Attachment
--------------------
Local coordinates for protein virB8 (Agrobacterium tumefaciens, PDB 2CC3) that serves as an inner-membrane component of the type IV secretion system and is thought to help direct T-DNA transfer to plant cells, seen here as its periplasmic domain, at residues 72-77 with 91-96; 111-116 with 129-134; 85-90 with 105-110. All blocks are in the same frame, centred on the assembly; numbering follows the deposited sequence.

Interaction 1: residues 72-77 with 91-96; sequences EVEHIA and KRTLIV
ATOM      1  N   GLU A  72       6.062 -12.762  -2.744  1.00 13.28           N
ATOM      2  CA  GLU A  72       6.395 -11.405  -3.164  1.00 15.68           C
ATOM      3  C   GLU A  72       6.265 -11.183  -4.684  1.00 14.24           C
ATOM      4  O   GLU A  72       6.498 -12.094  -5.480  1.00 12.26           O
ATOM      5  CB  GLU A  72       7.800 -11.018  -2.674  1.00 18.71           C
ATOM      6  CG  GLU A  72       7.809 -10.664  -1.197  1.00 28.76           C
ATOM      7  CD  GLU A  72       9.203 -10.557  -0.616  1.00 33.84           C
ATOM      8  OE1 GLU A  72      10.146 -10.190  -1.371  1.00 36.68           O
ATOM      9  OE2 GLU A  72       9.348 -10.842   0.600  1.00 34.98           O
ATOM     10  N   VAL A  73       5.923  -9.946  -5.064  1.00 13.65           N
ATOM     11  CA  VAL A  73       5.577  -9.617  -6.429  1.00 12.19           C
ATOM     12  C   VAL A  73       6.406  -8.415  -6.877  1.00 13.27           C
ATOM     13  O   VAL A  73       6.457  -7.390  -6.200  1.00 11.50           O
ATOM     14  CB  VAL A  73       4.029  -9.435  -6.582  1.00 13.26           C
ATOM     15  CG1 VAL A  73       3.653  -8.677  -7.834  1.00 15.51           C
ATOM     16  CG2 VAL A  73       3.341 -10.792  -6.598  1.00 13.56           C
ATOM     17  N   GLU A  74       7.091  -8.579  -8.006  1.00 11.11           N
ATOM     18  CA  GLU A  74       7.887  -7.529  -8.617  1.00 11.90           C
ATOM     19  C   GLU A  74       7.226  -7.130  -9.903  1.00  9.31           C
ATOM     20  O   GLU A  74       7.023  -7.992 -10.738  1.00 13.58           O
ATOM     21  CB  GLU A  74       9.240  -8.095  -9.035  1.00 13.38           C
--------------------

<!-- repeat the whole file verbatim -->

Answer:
Local coordinates for protein virB8 (Agrobacterium tumefaciens, PDB 2CC3) that serves as an inner-membrane component of the type IV secretion system and is thought to help direct T-DNA transfer to plant cells, seen here as its periplasmic domain, at residues 72-77 with 91-96; 111-116 with 129-134; 85-90 with 105-110. All blocks are in the same frame, centred on the assembly; numbering follows the deposited sequence.

Interaction 1: residues 72-77 with 91-96; sequences EVEHIA and KRTLIV
ATOM      1  N   GLU A  72       6.062 -12.762  -2.744  1.00 13.28           N
ATOM      2  CA  GLU A  72       6.395 -11.405  -3.164  1.00 15.68           C
ATOM      3  C   GLU A  72       6.265 -11.183  -4.684  1.00 14.24           C
ATOM      4  O   GLU A  72       6.498 -12.094  -5.480  1.00 12.26           O
ATOM      5  CB  GLU A  72       7.800 -11.018  -2.674  1.00 18.71           C
ATOM      6  CG  GLU A  72       7.809 -10.664  -1.197  1.00 28.76           C
ATOM      7  CD  GLU A  72       9.203 -10.557  -0.616  1.00 33.84           C
ATOM      8  OE1 GLU A  72      10.146 -10.190  -1.371  1.00 36.68           O
ATOM      9  OE2 GLU A  72       9.348 -10.842   0.600  1.00 34.98           O
ATOM     10  N   VAL A  73       5.923  -9.946  -5.064  1.00 13.65           N
ATOM     11  CA  VAL A  73       5.577  -9.617  -6.429  1.00 12.19           C
ATOM     12  C   VAL A  73       6.406  -8.415  -6.877  1.00 13.27           C
ATOM     13  O   VAL A  73       6.457  -7.390  -6.200  1.00 11.50           O
ATOM     14  CB  VAL A  73       4.029  -9.435  -6.582  1.00 13.26           C
ATOM     15  CG1 VAL A  73       3.653  -8.677  -7.834  1.00 15.51           C
ATOM     16  CG2 VAL A  73       3.341 -10.792  -6.598  1.00 13.56           C
ATOM     17  N   GLU A  74       7.091  -8.579  -8.006  1.00 11.11           N
ATOM     18  CA  GLU A  74       7.887  -7.529  -8.617  1.00 11.90           C
ATOM     19  C   GLU A  74       7.226  -7.130  -9.903  1.00  9.31           C
ATOM     20  O   GLU A  74       7.023  -7.992 -10.738  1.00 13.58           O
ATOM     21  CB  GLU A  74       9.240  -8.095  -9.035  1.00 13.38           C